The COVID-19 pandemic of the past year or so has put a lot of pressure on many retailers in Winnipeg, but overall small business owners have survived in such a challenging environment.
“I think in Winnipeg no different than across the country, full service restaurants, the fitness industry, those have been absolutely decimated and I believe that many of those won’t be back or won’t recover,” said Kris Mutcher, VP Retail for Colliers International in Winnipeg.
“But I’ve been shocked that we haven’t had more failures and more vacancy come up. Our vacancy numbers continue to drop in the market and largely that’s due to the federal supports that have been put in place to help keep tenants afloat where in many scenarios 90 per cent of your rent is covered – that helps a lot.”
Mutcher said that a year ago he would have predicted that there would be an increase in retail vacancy of five to 10 per cent instead of it continuing to drop.
“We’re below five per cent in the market right now and that’s as low as we’ve been in the last decade,” he said.
“Because of the supports that are there, businesses are keeping their doors open and they’re staying current on their rents. And the other thing is traditionally retail has always felt pressures from the new opportunity, the new shiny box of pulling people out of the old and into the new and we’ve seen virtually no construction.
“So with less larger anchor tenants out active in the market and construction prices going through the roof and obviously the overall hesitancy given the climate of what’s going on right now, there’s been very, very limited new construction which is usually one of the major pressures on vacancy because retail in Manitoba and in Canada over the last 20 years there’s always something new, there’s always some new centre, there’s always somewhere new to go. The amount of square feet of retail space has been constantly growing and I think COVID has put a bit of a stop on that which has helped to control the vacancy.”
According to a report by Colliers on the sector, the Winnipeg retail sector closed 2020 with many challenges and mixed messages while certain essential uses and quick serve restaurants thrived, others such as fitness facilities and service-based retailers suffered. In 2020, the retail vacancy rate in Winnipeg experienced a surprising decrease of 1.2 per cent to finish the year at 5.3 per cent based on the inventory tracked in the Colliers Retail Market Survey.
“As we work through a return to normal in 2021 these support programs may fall away, and vacancy rates are expected to rise as tenants work to adapt to the rapid change seen across the retail sector,” said the report. “Regional malls were a major driver in the decrease in vacancy due to additions of large format stores such as Winners, Marshalls, and GoodLife at St. Vital Centre, EQ3, a full floor call centre at Polo Park and the redevelopment of Kildonan Place, with Save-On-Foods backfilling part of the vacant Sears tenancy.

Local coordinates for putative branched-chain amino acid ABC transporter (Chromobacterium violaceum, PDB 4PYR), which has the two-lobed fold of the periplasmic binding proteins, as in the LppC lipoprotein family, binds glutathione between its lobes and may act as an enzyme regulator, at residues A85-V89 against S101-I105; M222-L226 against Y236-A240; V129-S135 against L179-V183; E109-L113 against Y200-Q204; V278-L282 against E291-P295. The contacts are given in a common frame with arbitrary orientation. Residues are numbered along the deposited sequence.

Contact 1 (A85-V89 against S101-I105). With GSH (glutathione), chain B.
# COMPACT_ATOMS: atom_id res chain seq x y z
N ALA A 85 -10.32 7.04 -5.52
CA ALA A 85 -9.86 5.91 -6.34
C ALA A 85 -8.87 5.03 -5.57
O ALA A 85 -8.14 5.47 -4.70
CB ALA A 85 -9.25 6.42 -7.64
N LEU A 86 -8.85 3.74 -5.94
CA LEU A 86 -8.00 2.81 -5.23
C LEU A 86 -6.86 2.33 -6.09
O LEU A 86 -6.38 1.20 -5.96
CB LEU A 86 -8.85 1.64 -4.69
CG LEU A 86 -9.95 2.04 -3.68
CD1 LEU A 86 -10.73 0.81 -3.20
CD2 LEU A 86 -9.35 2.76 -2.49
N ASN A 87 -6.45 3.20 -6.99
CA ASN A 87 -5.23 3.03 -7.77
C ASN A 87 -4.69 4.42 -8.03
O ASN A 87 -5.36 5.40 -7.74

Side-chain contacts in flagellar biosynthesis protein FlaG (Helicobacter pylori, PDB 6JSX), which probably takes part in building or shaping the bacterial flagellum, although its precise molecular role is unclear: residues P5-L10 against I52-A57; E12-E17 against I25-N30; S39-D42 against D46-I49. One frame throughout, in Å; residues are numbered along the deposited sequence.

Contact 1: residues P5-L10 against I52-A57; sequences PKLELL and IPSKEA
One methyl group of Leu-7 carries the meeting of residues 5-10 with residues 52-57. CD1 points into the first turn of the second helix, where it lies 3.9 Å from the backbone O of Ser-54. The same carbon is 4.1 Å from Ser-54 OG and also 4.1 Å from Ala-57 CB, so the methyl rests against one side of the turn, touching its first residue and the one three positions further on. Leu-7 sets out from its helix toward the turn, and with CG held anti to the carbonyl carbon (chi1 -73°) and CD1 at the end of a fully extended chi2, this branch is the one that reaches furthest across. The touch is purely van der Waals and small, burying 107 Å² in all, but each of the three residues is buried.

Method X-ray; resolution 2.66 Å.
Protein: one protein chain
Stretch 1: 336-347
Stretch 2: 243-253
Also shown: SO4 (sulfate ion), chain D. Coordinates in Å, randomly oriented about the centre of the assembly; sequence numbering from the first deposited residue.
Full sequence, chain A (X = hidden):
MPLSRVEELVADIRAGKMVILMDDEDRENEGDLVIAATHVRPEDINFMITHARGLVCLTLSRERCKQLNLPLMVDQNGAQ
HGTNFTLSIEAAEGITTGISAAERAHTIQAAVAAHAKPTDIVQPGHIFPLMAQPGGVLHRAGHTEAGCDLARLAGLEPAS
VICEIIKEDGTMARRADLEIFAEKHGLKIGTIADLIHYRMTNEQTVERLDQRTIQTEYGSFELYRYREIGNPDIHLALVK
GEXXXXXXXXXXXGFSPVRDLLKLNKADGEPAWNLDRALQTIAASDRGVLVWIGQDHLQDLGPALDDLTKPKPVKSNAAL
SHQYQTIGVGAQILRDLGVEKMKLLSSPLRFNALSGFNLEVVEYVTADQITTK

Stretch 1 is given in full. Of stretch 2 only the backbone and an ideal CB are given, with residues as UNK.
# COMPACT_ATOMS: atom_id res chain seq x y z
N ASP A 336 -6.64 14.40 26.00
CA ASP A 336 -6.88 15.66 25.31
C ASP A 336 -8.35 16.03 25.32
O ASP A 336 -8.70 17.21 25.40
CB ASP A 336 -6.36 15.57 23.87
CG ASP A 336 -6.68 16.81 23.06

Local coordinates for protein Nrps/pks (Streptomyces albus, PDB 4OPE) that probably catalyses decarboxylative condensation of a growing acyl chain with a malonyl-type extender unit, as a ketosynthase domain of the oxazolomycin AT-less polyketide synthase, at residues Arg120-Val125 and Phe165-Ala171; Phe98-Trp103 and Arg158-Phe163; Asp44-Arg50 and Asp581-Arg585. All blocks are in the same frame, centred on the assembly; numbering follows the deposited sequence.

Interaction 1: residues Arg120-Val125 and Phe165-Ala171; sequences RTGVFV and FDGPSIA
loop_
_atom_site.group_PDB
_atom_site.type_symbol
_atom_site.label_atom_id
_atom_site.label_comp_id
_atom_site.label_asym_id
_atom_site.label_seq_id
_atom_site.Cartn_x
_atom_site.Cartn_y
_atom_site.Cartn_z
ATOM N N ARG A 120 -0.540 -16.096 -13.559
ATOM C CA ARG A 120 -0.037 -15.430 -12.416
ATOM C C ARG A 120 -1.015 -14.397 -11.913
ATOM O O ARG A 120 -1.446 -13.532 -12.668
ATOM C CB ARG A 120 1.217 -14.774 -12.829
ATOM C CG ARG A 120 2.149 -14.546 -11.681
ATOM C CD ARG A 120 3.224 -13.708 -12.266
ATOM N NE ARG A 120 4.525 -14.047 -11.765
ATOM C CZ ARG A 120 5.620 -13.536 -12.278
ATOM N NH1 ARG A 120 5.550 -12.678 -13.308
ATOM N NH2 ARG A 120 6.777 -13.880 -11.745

“Power centres also decreased in vacancy by shifting their leasing strategy and completing deals with service-based retail, fitness, cannabis, discount retailers or other non-traditional uses that were not typical tenants a few years ago. The addition of these non-traditional categories pushed average rental rates down and with limited new supply being built, power centres posed an attractive option for tenants looking to relocate. Tenants now find it desirable at the end of their lease terms to consider relocating to new premises or other vacancies and receive significant contributions towards building out their new store. This has allowed strong desirable tenants to reposition, “right size” and in some cases consolidate store counts, allowing for current prototype store finishes.
“The cannabis market was active across Manitoba as the provincial government entered into a new phase of expanding licensing for smaller-scale cannabis retailers in Q3 2020. The focus of this second phase was on local and independent retailers while limiting the further issuing of licenses to national brands that have already established themselves in the market. As we move into 2021, the cannabis sector will continue to establish itself and mature as the market is expected to stabilize after what has been a busy pipeline of openings over the past few years.”
Colliers said the grocery sector continued to be very active in 2020 with significant investments in store renovations, re-branding and new store commitments. Safeway /Sobeys completed substantial renovations and storefront upgrades to five locations in Winnipeg and could potentially see two others renovated in 2021. In addition, Safeway / Sobeys started conversions of three of its locations to its Freshco Brand. Co-op completed a new store in St. Norbert and started construction on a new store at the Seasons development, added the report.
It said Save-On-Foods continues to expand its presence in the Winnipeg market with two new stores under construction in a partial conversion of a Sears store at Kildonan Place as well as a conversion of an existing building at Pembina Crossing.
“It’s easy to get to the negative of a lot of this,” said Mutcher of the past year or so and its challenges. “But it’s been unbelievable the resiliency and the ingenuity that a lot of the operators and retailers have had and have found ways to make it through this.”